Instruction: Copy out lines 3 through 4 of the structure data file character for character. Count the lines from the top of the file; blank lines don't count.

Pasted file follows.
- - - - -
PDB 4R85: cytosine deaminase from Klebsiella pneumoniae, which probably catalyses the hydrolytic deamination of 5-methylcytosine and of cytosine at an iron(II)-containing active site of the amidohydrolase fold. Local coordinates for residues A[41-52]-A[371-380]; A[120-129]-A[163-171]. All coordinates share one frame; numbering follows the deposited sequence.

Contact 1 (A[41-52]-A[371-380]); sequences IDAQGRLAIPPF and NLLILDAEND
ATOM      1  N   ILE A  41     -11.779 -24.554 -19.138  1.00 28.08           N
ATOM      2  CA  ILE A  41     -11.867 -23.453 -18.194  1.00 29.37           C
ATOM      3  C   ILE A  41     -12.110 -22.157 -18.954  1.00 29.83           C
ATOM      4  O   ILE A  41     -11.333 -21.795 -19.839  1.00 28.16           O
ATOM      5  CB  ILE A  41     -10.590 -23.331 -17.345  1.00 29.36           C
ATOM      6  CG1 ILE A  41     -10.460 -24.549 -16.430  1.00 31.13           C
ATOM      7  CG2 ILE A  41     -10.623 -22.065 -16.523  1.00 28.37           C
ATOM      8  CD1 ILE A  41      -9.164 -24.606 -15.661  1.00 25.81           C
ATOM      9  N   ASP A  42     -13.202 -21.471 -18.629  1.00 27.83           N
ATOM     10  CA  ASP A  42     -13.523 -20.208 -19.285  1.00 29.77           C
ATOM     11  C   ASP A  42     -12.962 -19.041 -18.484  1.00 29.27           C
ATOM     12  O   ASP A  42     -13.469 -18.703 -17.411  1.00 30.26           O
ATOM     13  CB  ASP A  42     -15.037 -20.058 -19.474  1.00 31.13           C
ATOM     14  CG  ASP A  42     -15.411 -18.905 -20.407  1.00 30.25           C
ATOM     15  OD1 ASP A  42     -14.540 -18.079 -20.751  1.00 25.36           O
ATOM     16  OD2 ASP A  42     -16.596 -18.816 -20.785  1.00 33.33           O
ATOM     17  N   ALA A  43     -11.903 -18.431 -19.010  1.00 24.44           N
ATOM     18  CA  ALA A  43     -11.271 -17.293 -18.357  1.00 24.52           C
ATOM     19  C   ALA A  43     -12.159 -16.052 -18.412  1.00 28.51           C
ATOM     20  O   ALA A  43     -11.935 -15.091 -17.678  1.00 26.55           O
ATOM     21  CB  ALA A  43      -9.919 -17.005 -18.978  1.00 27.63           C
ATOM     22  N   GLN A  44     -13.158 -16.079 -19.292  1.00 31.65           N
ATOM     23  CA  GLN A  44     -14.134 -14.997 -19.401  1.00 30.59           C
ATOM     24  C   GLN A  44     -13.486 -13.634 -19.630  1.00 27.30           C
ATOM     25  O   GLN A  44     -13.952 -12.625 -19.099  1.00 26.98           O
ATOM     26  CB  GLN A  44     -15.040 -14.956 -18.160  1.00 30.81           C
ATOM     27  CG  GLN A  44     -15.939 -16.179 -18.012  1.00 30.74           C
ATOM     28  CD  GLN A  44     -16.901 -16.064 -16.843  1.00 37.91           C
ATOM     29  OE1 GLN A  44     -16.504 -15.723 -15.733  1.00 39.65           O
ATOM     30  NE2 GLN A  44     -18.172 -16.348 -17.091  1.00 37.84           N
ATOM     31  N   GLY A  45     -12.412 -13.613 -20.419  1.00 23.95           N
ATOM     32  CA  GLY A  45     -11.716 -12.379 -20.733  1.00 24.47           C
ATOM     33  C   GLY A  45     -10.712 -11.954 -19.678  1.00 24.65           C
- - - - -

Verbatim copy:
ATOM      1  N   ILE A  41     -11.779 -24.554 -19.138  1.00 28.08           N
ATOM      2  CA  ILE A  41     -11.867 -23.453 -18.194  1.00 29.37           C